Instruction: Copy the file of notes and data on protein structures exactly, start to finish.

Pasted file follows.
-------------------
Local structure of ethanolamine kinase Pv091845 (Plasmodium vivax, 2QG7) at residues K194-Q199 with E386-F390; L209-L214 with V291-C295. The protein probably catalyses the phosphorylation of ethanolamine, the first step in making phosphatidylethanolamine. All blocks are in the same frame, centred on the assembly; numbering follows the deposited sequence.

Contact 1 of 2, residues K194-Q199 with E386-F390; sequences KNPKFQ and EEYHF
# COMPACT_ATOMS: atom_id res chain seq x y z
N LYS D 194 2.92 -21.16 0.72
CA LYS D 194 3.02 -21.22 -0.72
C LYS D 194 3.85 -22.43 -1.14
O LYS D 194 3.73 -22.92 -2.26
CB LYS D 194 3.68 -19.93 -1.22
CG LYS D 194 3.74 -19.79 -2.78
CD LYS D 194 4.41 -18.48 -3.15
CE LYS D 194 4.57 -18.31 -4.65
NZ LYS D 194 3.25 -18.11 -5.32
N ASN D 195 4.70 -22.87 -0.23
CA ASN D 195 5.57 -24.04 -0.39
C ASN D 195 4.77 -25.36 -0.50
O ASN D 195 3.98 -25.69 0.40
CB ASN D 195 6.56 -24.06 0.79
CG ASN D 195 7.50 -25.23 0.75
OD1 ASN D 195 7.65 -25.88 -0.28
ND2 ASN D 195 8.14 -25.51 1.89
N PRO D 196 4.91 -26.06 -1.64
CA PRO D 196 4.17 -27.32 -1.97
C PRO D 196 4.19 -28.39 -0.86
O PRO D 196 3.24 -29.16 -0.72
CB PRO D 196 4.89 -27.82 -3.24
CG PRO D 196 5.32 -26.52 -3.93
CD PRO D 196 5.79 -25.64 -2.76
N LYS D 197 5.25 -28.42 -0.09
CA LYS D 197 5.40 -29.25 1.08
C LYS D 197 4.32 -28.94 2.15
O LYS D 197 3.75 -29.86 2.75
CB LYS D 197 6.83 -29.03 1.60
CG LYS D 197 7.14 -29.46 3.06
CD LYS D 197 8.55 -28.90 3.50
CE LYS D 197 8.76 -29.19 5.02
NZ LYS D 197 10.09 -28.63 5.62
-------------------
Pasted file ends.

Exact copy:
Local structure of ethanolamine kinase Pv091845 (Plasmodium vivax, 2QG7) at residues K194-Q199 with E386-F390; L209-L214 with V291-C295. The protein probably catalyses the phosphorylation of ethanolamine, the first step in making phosphatidylethanolamine. All blocks are in the same frame, centred on the assembly; numbering follows the deposited sequence.

Contact 1 of 2, residues K194-Q199 with E386-F390; sequences KNPKFQ and EEYHF
# COMPACT_ATOMS: atom_id res chain seq x y z
N LYS D 194 2.92 -21.16 0.72
CA LYS D 194 3.02 -21.22 -0.72
C LYS D 194 3.85 -22.43 -1.14
O LYS D 194 3.73 -22.92 -2.26
CB LYS D 194 3.68 -19.93 -1.22
CG LYS D 194 3.74 -19.79 -2.78
CD LYS D 194 4.41 -18.48 -3.15
CE LYS D 194 4.57 -18.31 -4.65
NZ LYS D 194 3.25 -18.11 -5.32
N ASN D 195 4.70 -22.87 -0.23
CA ASN D 195 5.57 -24.04 -0.39
C ASN D 195 4.77 -25.36 -0.50
O ASN D 195 3.98 -25.69 0.40
CB ASN D 195 6.56 -24.06 0.79
CG ASN D 195 7.50 -25.23 0.75
OD1 ASN D 195 7.65 -25.88 -0.28
ND2 ASN D 195 8.14 -25.51 1.89
N PRO D 196 4.91 -26.06 -1.64
CA PRO D 196 4.17 -27.32 -1.97
C PRO D 196 4.19 -28.39 -0.86
O PRO D 196 3.24 -29.16 -0.72
CB PRO D 196 4.89 -27.82 -3.24
CG PRO D 196 5.32 -26.52 -3.93
CD PRO D 196 5.79 -25.64 -2.76
N LYS D 197 5.25 -28.42 -0.09
CA LYS D 197 5.40 -29.25 1.08
C LYS D 197 4.32 -28.94 2.15
O LYS D 197 3.75 -29.86 2.75
CB LYS D 197 6.83 -29.03 1.60
CG LYS D 197 7.14 -29.46 3.06
CD LYS D 197 8.55 -28.90 3.50
CE LYS D 197 8.76 -29.19 5.02
NZ LYS D 197 10.09 -28.63 5.62